I discuss the connection between perceiving lack of variety in food made from scratch and feeling miserable and bored under lockdown, despite having access to all the world's art, music, literature, and culture ever recorded and more material abundance than kings only a few generations ago, despite our material abundance being only slightly less than a few months ago. Here are the notes I read from for this episode: Yesterday recorded episode with Rob and my stepfather Talked about food variety, said mine lacked variety Only tried three times People always see theirs as varied, others as not People say I don't like Chinese or Indian, billions, huge variety I see McDonald's and Taco Bell as same Count Chocula versus Froot Loops I made something with broccoli versus zucchini or cauliflower as different I see industrial food as the salt, sugar, fat, convenience treatment Add sugar versus add salt, people see as different, but to me corn flakes and Fritos are basically the same Supermarket carries same things year-round. Seems like variety because at any given moment lots of choices But once the prime pleasure becomes salt, sugar, fat, convenience, same to me. Because there's the raw flavor, which can differ, but we've reduced that variety to monocrops so only a few varieties of mango here, despite abundance in nature, and zero radishes for most people To me variety among apples is huge, which I cherish German beer law -> abundance and just local ingredients is huge compared to their four People lived since dawn of our species on local ingredients When did we become so entitled that we should get anything we want whenever, wherever? What's so bad about not having berries every damn day? A farmer nearby wants to provide food for me and you Instead a large part of your money goes to Saudi Arabia for fuel, Madison Avenue for advertising, Wall Street for finance, and Venezuela for farmer now not feeding their people So my parents, who have lived here for over a decade, say there's nothing available local this time of year It's like someone who played loud music their whole lives to deaf saying there's no bird songs The human aspect is important to me. I would probably eat meat, which until just before this time of year would be our option, and we'd cherish it, not take it for granted and ship from all over the world Then treat with salt, sugar, fat, convenience So no, I don't consider Filet-o-Fish as different than a burger, nor Taco Bell as different from McDonald's, Olive Garden, etc They all treat the raw ingredients as commodities. I want to treat them as a painter treats paints on a palette or a musician treats notes on a scale. A piano has 88 keys. A trumpet three valves. No variety? Let's get to bigger picture. I've also come to see our educational system as equally tone deaf Some will see history as completely different subject than economics Or even humanities as different than science Even there, most humanities people will see math and physics similar Most science will see history and philosophy as similar To me, if they all teach the same skills of reading, listening, taking notes, analyzing how they teach to analyze, but not to learn their own values and create own skills, teaching the same compliance That most Americans or people in East and West, when confronted with new problem, can't help Mandela, in prison 27 years, lived more free in 10x10 foot cell with forced labor than people today. How do I know? Because he created his happiness despite few raw ingredients, yet people today with much more comfort, convenience, and variety feel depressed and bored. I learn from Thoreau, who lived off the land. Read Walden and Civil Disobedience. People today miss the point by saying he interacted with people. He found that being put in jail for not paying taxes to avoid supporting slavery and an unjust war made him more free. People who emerge from our educational system learn dependence, not independence. Rob complains about system and as best I can tell spends his time in solitude trying to find how someone is causing his problems rather than appreciating nature that no matter how we try to dominate it, will never go away nor be weaker than us. With zero evidence constructs a world view that Chinese labs were trying to hurt him. Mandela learned to relate with and help the people imprisoning him, realizing the problem wasn't the people, but the system People make themselves depressed, despondent, angry, and such unable to apply their compliance and analysis to understand a situation beyond what school taught. Victor Frankl lived a life of more happiness and bliss in Auschwitz, or Jean-Dominique Bauby, the guy from The Diving Bell and the Butterfly who suffured a stroke that led to him devoid of voluntary control of any muscles except his left eyelid and who wrote a book that became a bestseller and a movie that won awards, He did it by connecting with the people around him. They lived more variety and happiness than people today who want to riot when they only have access to all the food in the world, all the world's knowledge, video to anyone and everyone, all the art, music, literature, movies, ever recorded As well as the tools for themselves to recreate those works or even make their own So go ahead and call my bowl of cereal one day with a bartlett pear and the next with an anjou pear lacking variety while your Wheaties different than your Spaghetti-os, which I see as the same While you complain, plan to riot against people suggesting you live with slightly less material abundance than yesterday, by your own prideful boasting greater than kings of only a few generations ago, and sink into depression and rage Miss out on seeing that the same process happens with travel as with food. Just as they industrialize food to produce what superficially looks like variety but beneath the surface is monotony, people's actual experience of Italy versus China have become as different as different sections of Disney World, while they can't see the nuance between going on a bike camping trip versus spending a week to learn bike mechanics. Or they can't see that spending a week on a meditation retreat might change their lives more, despite probably less emissions, than crossing another item off a bucket list that is actually less photogenic than the million pictures on the net, that they degrade by going and also degrade where they came from. Or even as my stepfather describes meeting the people or the land in faraway places, while missing out that his very own childhood created the same results by going places on foot, miss out that the variety and diversity of people is everywhere. My greatest recent vacation was the day, just to see if I could, I got on my rowing machine and rowed a marathon---that is 26.2 miles. You would say I didn't leave my apartment and with disdain say I missed seeing Macchu Piccu or some other thing beyond my physical horizon, while I found myself, physically, emotionally, and made myself more able, more creative, less needy, physically, emotionally, intellectually. It wasn't just a day but a journey, since a month earlier I had rowed half a marathon for the first time, that feat a couple months after seeing people do it during the crossfit games, which I found researching a guest on my show who won the crossfit games after winning a gold medal in the Olympics, whom I met from another guest on the podcast from several months earlier who had won the Americas Cup, whom I met from learning to sail, which I learned to cross the Atlantic because I challenged myself not to pollute by not flying. While most Americans seem unable to put two and two together to see the opportunity to create the joy, happiness, bliss, community, and connection that someone the Nazis tortured, that Apartheid tortured, and whose stroke deprived of voluntary control created. You think they're dead. Some of you probably think they're dead white males, as one entitled student described my heroes including Mandela, MLK, and Gandhi. I find them more alive than probably you find alive most of your Facebook connections including possibly your spouse, as Rob tells me many people are looking to divorce as they meet their partners more. So go help bankrupt your local farmers, saying they can't provide you with food in the winter and help support despotic regimes and a system making more de3spotic regimes, lying to yourself that you aren't contributing to it And lament that after the vaccine everything will return to normal despite connecting with people around you more, as the guy I mentioned to Rob that my step-father and I talked to yesterday told of finally learning that his son was languishing in school, but flourished when his own father actually spent time with him. His father said he wouldn't go back to the old way. He could have learned about his son any time. Why didn't he? He was busy. He had time for things not his son but not his son. Compliance-based education may have resulted in a child getting an A, but not knowing his father, or rather knowing his father doesn't have time for him but does put him in a place that bores him. Teaching below him more likely led to him getting a low grade, not high, less factual understanding which nobody cares about anyway, and shoved down learning experientially value, meaning, and purpose, connection, family, ability, creativity, initiative, and what makes life abundant. Now he has less, but he's finding more, he's creating more. He says, as you have the capacity to, that he would have changed earlier, had he known. Reverting back to before means you are passively accepting the compliance and impotence that supports those regimes, keeps you stupid however vaunted your degrees and able to regurgitate information but not tell the difference between radish varieties to where you call salads with two different varieties lacking variety And you would have reacted as I would on mentioning putting pears in cereal, that I won't because pears' flavors are so nuanced and delicate that I would rather eat my oats plain in order to savor the pears Except when they're in peak season and so abundant and cheap that I feel richer than a king when I indulge in them, appreciating the abundance of nature, not the scarcity of soul in your supermarkets and convenience restaurants, however crispy on the outside and tender on the inside, and your prepared restaurant meals full of pleasure bereft of feeling. Now watch your farmer sell his land and pay some Saudi prince while you make yourself powerless to love and spend time with your child when restrictions decrease and you can do what you want. Go complain and use your compliant, entitled dependence to turn greater material abundance and prosperity into emptiness of meaning and purpose and feel superior to my walking four miles to meet a guy in person who can tell me where my local farmers will sell me a rutabaga you wouldn't deign to eat as it lacks variety, while my life overflows with abundance of meaning, purpose, sensory delight, and even amid this tirade love. I have to admit as I write and speak the word love that I'm hit with humility, what little I have, that my poor rhetoric and reflection have led to a tone accusatory and condescending. Maybe I'm wrong. Maybe I'm fooling myself. But I'm sharing not to put down but to invite you to try, not sample or visit, but sincerely, authentically, and genuinely try to live this way for a while. Maybe start with food. For a week or two go for nothing packaged, no added salt, sugar, fat, nothing made extra convenient. Cook everything from scratch, maybe more than a week or two, until you master it, which may take months and will make you as sore as someone using muscles for the first time in their lives, but when strengthened will enable you to achieve more than ever. I predict you'll wish you had earlier, that you'll connect with your world, community, and family more than you thought possible, that you'll open yourself to learning, growing, and connecting. If after you master local foods you return to Cracker Barrel, please teach me why, because I'll have something to learn from you. I predict instead you'll want to share what you've learned with others, and you'll be able to do the greatest thing anyone can about our environmental problems, greater than not flying, greater than avoiding packaging, greatest of all: you can lead others---people, communities, corporations, and governments -- to love, honor, and steward nature, which includes us.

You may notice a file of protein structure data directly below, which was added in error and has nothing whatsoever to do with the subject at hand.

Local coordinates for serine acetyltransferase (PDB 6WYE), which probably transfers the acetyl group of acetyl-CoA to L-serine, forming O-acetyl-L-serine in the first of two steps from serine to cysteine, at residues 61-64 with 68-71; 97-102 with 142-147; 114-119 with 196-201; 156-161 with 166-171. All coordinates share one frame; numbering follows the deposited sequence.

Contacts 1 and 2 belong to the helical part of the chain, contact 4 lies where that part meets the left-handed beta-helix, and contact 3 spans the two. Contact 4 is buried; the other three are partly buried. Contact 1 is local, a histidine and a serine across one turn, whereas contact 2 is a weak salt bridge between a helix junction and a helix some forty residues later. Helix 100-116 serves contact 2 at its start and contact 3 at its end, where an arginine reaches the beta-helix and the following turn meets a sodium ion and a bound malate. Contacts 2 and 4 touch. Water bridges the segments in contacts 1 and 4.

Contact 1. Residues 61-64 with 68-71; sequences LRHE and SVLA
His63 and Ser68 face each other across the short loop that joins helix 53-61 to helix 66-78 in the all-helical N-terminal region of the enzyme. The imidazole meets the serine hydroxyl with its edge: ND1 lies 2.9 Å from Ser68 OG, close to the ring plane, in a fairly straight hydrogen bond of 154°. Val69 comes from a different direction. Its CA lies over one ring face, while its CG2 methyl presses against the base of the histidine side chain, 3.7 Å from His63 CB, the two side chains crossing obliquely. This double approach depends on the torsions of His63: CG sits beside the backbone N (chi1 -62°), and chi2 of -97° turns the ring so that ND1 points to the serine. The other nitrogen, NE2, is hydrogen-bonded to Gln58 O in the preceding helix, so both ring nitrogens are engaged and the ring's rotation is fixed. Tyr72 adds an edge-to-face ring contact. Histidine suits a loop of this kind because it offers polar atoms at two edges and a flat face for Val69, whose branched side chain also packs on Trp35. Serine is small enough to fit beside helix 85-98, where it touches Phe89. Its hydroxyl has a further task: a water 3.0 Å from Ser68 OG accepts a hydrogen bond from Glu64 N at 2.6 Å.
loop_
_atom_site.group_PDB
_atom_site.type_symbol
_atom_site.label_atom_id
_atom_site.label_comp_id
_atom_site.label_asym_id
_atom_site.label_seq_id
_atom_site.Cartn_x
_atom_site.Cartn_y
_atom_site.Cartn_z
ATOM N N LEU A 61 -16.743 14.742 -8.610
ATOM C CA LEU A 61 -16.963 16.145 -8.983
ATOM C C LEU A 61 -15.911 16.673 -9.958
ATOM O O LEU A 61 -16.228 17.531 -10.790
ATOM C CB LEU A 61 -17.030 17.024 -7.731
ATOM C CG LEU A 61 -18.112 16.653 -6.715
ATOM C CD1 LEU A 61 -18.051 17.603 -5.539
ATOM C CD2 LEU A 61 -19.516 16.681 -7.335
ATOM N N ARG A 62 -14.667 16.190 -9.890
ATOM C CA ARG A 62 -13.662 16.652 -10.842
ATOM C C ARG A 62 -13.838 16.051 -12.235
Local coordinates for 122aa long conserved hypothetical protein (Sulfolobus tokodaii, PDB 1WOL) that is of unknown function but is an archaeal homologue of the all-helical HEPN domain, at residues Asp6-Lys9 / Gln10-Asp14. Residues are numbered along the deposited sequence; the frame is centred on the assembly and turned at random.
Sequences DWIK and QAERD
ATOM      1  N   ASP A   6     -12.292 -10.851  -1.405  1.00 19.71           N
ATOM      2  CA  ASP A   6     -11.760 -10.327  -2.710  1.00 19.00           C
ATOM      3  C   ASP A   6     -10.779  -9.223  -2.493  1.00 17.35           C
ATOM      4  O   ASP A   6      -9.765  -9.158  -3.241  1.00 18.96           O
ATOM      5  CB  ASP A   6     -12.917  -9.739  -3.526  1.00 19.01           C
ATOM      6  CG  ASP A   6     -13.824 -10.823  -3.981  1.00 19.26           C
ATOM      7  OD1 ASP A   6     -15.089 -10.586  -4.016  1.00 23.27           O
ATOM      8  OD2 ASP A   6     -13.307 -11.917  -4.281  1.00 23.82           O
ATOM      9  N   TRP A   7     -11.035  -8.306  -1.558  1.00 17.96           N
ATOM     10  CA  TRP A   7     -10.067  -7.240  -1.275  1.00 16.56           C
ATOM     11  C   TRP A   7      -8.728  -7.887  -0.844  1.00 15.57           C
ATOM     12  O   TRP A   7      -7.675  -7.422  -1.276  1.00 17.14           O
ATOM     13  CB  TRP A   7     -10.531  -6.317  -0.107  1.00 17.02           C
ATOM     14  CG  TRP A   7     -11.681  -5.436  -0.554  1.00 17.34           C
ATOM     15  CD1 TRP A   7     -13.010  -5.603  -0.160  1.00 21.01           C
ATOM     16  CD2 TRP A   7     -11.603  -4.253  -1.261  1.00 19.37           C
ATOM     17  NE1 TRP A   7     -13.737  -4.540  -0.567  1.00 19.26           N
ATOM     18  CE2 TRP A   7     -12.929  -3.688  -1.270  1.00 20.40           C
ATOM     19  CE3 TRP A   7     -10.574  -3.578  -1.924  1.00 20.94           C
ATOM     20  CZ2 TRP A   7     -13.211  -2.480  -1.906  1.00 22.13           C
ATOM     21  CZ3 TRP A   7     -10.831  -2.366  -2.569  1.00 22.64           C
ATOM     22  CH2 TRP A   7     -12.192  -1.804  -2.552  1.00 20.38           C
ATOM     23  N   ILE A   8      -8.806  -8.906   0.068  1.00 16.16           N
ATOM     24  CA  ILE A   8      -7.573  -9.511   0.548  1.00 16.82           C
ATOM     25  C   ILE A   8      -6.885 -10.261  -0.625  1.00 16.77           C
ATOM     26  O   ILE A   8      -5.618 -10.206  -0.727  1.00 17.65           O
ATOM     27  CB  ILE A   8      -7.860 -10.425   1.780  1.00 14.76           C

333: A racist with a heart of gold is still a racist